Go to almost any brewery or distillery and you will see lots of gleaming copper. This is not some quaint historical holdover nor is it there for show. We use copper in brewing for real and practical purposes. The reasons for using copper were well understood by the Colonial Brewer but why it worked has only been elucidated in the last 10 years.

Copper kills bacteria, viruses, and yeast on contact [1]. This, along with heat and good technique, is one of the few truly effective ways the Colonial Brewer has of keeping his beer free of microbial contamination. Furthermore, unlike iron which is also toxic to yeast, copper only kills in its metallic form not in solution. Wort boiled in copper kettles will still grow yeast whereas wort boiled in iron kettles will not.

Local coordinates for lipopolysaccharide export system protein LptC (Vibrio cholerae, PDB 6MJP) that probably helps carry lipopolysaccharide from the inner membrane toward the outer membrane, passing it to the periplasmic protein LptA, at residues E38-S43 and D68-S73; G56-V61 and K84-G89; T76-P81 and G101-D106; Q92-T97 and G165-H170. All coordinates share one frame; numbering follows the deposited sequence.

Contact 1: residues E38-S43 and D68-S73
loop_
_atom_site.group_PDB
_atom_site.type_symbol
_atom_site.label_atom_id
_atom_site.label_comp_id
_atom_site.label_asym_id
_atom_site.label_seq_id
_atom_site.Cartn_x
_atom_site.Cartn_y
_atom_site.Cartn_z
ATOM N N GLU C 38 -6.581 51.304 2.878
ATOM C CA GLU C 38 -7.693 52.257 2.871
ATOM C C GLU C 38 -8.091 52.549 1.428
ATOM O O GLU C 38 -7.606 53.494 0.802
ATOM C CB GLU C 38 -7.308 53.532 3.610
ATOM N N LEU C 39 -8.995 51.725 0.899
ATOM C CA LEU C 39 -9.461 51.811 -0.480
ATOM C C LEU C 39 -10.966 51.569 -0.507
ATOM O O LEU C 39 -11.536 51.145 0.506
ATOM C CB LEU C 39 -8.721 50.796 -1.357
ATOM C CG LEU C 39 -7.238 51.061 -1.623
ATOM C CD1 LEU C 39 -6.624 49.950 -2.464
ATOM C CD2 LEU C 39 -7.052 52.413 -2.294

1 — Grass, Gregory, Christopher Resing and Marc Solioz; Metalic Copper as an Antibacterial Surface; Applied and Environmental Microbiology; March 2011, pp 1541-1547.

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Published by Michael Carver

My goal is to bring history alive through interactive portrayal of ordinary American life in the late 18th Century (1750—1799) My persona are: Journeyman Brewer; Cordwainer (leather tradesman but not cobbler), Statesman and Orator; Chandler (candle and soap maker); Gentleman Scientist; and, Soldier in either the British Regular Army, the Centennial Army, or one of the various Militia. Let me help you experience history 1st hand!

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